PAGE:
Kyushu Story Line Wrap-Up

Sadly, our Kyushu basho has come to a close. Kakuryu has won his third tournament in solid, convincing fashion. I’ve been critical of him in the past and will continue to be critical of him. I still feel he was elevated early. We expect this performance from our yokozuna every tournament. We need to see this carry into the next year with Kakuryu in contention again. The same goes for Harumafuji…who was in contention this tournament and had FOUR yusho under his belt as an OZEKI. I think it is always a better legacy to be a great ozeki than an underperforming yokozuna.

As I review the tournament I will revisit the key story lines we raised before the matches started.

  1. Terunofuji survives as Ozeki, barely. His first few bouts were painful to watch. But he must have eaten his spinach after Day 2 as he won his next seven straight.
  2. Shodai and Endo both put on a show. Endo sure shocked me by beating three Ozeki and Hakuho in his first week. Things cooled off for him and he just missed getting a winning record, and likely a special prize. His losses weren’t to pufters, though, either. He fell to Tochiozan and Yoshikaze who both ended on worse records but are clearly solid former sanyaku wrestlers. As for Shodai, his easier schedule sure helped him as he DID get a special prize. His biggest victory was likely the spoiler win against Kisenosato at the end of the first week. The Ozeki was in contention but Shodai’s win ended up being decisive. He’ll face a much harder schedule as shin-sekiwake in January. Both times he went through the ringer as Maegashira 2, going 0-6 and 0-7. Personally, I’m more impressed with Endo this tournament, in spite of the worse record and it’s great to see him competing well at this level.
  3. The sinkhole got fixed in a week. Efficient.
  4. Hokutofuji and Ishiura had very successful debut tournaments. Ishiura’s performance was a bit more electric as he was even in yusho contention well into week 2, garnering a special prize. Hokutofuji finished with one fewer win but I feel he will fit better among the middle maegashira in January.
  5. Mitakeumi’s sanyaku debut was quiet as his only win during week one was to the poor-performing Kotoshogiku. He picked up much needed wins in week two against easier opponents but is clearly not ready to take on championship caliber competitors.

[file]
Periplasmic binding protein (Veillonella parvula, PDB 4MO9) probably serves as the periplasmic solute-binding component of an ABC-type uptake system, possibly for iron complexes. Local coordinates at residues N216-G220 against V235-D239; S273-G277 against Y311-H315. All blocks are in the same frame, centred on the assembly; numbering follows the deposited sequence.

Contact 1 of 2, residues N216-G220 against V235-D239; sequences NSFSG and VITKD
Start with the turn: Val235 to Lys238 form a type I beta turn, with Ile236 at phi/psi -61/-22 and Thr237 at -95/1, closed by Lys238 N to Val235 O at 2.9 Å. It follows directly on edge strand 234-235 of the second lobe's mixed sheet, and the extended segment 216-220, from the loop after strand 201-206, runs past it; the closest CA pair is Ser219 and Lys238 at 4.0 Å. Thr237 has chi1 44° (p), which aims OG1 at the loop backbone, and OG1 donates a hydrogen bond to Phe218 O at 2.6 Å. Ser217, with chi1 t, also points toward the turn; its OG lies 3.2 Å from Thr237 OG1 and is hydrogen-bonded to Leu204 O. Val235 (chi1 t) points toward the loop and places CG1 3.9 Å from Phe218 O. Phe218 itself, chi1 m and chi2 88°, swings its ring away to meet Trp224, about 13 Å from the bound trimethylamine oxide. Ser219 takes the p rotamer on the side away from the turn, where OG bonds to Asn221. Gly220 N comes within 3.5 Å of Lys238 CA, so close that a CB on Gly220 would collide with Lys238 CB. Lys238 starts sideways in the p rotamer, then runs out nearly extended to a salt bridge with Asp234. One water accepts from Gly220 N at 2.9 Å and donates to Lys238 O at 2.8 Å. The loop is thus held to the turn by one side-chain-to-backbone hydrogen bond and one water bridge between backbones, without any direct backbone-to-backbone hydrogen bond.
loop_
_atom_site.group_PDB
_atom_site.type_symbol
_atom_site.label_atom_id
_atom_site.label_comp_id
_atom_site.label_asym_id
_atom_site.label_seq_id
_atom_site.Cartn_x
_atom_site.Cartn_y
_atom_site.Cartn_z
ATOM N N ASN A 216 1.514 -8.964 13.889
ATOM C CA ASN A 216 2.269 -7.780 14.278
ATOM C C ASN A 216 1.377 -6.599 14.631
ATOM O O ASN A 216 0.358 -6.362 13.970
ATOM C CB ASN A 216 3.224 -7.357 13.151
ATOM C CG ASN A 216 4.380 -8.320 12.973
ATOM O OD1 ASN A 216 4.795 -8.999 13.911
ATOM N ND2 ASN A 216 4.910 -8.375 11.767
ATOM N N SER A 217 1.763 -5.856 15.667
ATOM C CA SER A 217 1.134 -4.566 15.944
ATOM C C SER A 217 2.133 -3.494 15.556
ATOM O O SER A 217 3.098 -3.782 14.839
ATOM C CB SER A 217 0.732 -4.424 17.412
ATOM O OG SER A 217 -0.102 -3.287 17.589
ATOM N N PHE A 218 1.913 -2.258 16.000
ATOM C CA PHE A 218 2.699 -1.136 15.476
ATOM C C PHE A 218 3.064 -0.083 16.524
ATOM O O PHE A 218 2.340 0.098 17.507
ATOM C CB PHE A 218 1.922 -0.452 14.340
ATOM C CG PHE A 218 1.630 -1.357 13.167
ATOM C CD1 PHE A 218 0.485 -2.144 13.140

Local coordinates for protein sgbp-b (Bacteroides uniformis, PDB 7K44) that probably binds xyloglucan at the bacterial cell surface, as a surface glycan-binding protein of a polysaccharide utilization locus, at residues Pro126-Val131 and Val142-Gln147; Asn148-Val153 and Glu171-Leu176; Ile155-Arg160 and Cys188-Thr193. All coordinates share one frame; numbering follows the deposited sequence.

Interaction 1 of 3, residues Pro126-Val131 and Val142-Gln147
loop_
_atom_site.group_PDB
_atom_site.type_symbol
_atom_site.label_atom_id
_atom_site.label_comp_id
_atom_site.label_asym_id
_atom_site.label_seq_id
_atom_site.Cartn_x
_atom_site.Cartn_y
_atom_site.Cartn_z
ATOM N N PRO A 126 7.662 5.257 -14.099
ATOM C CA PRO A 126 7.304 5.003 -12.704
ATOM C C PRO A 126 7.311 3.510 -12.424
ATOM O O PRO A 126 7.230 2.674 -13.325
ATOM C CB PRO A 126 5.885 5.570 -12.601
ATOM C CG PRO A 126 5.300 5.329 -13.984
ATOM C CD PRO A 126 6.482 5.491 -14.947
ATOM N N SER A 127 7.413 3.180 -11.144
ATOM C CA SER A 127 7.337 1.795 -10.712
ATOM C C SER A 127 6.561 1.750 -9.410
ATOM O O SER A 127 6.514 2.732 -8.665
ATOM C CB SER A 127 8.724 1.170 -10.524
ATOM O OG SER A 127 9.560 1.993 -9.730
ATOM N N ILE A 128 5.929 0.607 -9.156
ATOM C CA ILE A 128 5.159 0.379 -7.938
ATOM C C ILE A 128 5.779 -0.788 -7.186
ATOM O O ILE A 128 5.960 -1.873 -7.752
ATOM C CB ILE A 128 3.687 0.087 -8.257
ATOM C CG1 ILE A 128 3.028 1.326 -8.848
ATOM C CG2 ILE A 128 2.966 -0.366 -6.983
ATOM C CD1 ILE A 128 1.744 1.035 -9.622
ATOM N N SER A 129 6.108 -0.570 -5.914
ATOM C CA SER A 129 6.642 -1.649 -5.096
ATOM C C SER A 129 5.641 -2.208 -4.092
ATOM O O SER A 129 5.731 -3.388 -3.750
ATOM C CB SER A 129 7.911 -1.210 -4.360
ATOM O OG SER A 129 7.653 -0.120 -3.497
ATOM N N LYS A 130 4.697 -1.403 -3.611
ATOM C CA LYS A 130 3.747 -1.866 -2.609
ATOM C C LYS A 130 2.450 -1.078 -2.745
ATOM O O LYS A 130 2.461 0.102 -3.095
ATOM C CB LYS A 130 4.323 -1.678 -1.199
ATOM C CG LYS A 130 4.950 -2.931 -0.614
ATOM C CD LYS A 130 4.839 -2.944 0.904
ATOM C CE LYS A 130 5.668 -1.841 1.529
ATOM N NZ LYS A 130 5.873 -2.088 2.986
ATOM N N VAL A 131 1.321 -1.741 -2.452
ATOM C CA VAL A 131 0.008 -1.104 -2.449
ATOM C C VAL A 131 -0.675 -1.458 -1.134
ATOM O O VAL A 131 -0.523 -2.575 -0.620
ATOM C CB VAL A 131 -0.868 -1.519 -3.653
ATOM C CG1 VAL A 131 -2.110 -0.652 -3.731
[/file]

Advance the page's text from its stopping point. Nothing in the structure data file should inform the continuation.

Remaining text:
6. Yay, Hakuho’s back! His loss to Endo was quite the shocker but a 90% Hakuho is still a great competitor. He finished with 4 losses which is better than his previous 10-5 record in July. I’m not going to break out a crystal ball and prognosticate about how many more tournaments or how many more years he’s got of competitive sumo ahead. I’m just looking forward to January.
  7. Takayasu’s path to Ozeki will need to start again at square one. He was unable to secure even a winning record but he may not drop out of sanyaku altogether. He’ll likely be komusubi in Tokyo.
  8. Ichinojo under-performed but it was probably a good thing. He’ll stay in the lower reaches of the makuuchi and can hopefully work on his technique and speed. We saw speed from Aoiyama, now the big man in the division. Ichinojo will get there with more training.

As  always, a big Thank You to Bruce for his great contributions (and the new look)!

2 thoughts on “Kyushu Story Line Wrap-Up

  1. On day 14 Hidenoumi went to the hospital. Can we get more details? Are concussions common in sumo? Do rikishi with multiple concussions retire to avoid permanent injury?

    • Concussions are relatively common. I don’t think it’s as common as in American Football but I’ll look for more definitive statistics. Myogiryu got knocked out in 2012 by Hakuho and I’m sure Endo got a concussion against Osunaarashi. There are a few forum threads dedicated to the topic so I’ll write a bigger article about it this week. It’s a big concern of mine because there was virtually no help ringside for Hidenoumi and that’s shameful. In Myogiryu’s case, he was back to fight again the next day. But he also wasn’t out cold like Hidenoumi.


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